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08-22-2012, 09:18 PM
Lonny Bohonos
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Originally Posted by opendoor View Post
Just look at rentals and compare them to selling prices in the same buildings/neighborhoods. I mentioned earlier a friend who rents for $2500 while basically identical houses on her street have sold for $1+ million. Assuming a $900K mortgage, that's about $4500 a month plus $350 a month in property tax and another couple hundred on insurance. So that's easily 2X.

More generally, the average price to yearly rent ratio in various Vancouver neighborhoods currently ranges from about 25:1 to 60:1 depending on the location (so 25-60 years of rent to match the purchase price of the residence). Here's an article from the Province discussing this:

I think their numbers overstate the case a bit, as they have it at about 35:1 to 70:1 depending on the area. Though I may be understating it as the IMF recently pegged Vancouver's overall price to rent ratio at 58:1.

Under current interest and property tax rates 15:1 is considered about equivalent in terms of monthly costs. A place that rents for $2K a month ($24K a year) would cost roughly the same month to month as a $360K place. At 25:1 (which is arguably the low point of any average location in metro Vancouver), a $2K a month place is going to cost about $3500 a month in mortgage, taxes, etc to own. So that's nearly 2X at the absolute low end. At 58:1 which is the IMF's number for the city overall, you're seeing a $2000 a month residence cost about $1.15 million to buy and $6500 a month to own. And those figures are under current record low interest rates. Under a more reasonable interest rate, then the spread becomes even greater.

It's happened before under fundamentals way less out of whack than we have right now. The question in my mind isn't why Vancouver would have a price crash, but why wouldn't it? Why is Vancouver different? We saw a 20% correction in 2008 before interest rates fell through the floor, so why is a slightly bigger drop out of the question? I doubt we'll see prices cut in half like some of the hardest hit US markets, but 30% from the peak is a perfectly reasonable scenario.

And really, even if you ignore pretty much every other factor, interest rates alone are going to see Canadian real estate taking a hit. Here's what $4K a month on a 25 year mortgage gets you under various interest rate scenarios:

3%: $850K
4%: $750K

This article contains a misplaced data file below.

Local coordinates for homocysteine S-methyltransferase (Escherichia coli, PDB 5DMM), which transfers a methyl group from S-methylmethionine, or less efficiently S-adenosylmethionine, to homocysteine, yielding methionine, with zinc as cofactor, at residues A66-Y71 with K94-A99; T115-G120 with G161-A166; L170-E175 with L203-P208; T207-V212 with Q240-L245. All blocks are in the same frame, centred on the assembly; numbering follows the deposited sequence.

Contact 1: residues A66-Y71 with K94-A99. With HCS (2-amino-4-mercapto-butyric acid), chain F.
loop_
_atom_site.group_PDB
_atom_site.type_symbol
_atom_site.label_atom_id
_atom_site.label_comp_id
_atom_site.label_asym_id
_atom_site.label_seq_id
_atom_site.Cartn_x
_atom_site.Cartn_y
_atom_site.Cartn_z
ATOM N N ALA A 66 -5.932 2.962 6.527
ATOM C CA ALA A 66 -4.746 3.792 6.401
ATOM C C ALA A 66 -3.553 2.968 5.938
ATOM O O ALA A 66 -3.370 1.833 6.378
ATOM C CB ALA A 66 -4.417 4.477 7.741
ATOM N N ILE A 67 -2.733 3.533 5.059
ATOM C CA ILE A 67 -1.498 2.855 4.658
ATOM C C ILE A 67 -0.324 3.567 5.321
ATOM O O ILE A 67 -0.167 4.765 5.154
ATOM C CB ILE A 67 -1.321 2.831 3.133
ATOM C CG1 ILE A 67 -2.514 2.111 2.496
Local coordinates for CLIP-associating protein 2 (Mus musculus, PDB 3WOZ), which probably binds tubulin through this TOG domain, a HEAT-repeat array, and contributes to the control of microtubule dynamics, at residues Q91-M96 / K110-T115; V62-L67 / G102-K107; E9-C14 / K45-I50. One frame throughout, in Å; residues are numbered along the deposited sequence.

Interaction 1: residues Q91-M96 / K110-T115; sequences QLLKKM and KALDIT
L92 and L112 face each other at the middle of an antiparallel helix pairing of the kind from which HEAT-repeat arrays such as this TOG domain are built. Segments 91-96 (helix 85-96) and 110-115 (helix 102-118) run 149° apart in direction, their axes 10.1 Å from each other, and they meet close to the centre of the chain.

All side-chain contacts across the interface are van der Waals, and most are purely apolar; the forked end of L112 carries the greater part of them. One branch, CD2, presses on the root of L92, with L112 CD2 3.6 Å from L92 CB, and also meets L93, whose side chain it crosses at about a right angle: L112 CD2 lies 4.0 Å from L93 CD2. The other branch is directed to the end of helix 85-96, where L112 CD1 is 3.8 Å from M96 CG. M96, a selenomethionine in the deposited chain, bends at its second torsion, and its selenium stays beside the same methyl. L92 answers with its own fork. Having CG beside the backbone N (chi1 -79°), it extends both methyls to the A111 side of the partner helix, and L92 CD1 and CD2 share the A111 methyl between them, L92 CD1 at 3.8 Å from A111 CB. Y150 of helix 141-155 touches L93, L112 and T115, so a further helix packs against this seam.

5%: $685K
6%: $620K

So that's a 27% drop in buying power simply due to interest rates returning to their 2007 levels. Even if you accept that real estate isn't overvalued by a single cent right now, there's going to have to be a correction from the return to more normal interest rates given the levels of debt and low equity we're seeing right now.

- personal debt levels are higher
- the US crash came at a time when "things were good" (none of this Europe is failing, US is bust news)
- low savings levels CIBC (?) reporting that ~50% of 50-59 year olds canadians have less than $100,000 saved up and a good portion are "planning" to work through "retirement". Many had their retirement tired up in home equity.
- vancouver has seen the most speculation.
- any foreign investment is likely on the hot seat especially from china as china is now dealing with their own issues, plus the govnt has put the serious brakes on foreign investment in ream estate.
- ~25% the number ive come across of jobs related to real estate (construction etc)
- Vancouvers job market over all is service orientated and likely more prone to the effects of a downturn.
- the govnt cant lower interest rates any lower to stimulate.
- the govnt already "bailed out" the banks who consequently have a ton of exposure to risk with these mortagages as do taxpayers.

I personally dont see why it cant get as bad as the US. Maybe worse.

Massive sell off as people try to protect their retirement "savings", as foreign investors pull out their "cash", people cant afford the mortgage, followed by a shedding of R/E related jobs, less economic activity as people try to "save" etc etc

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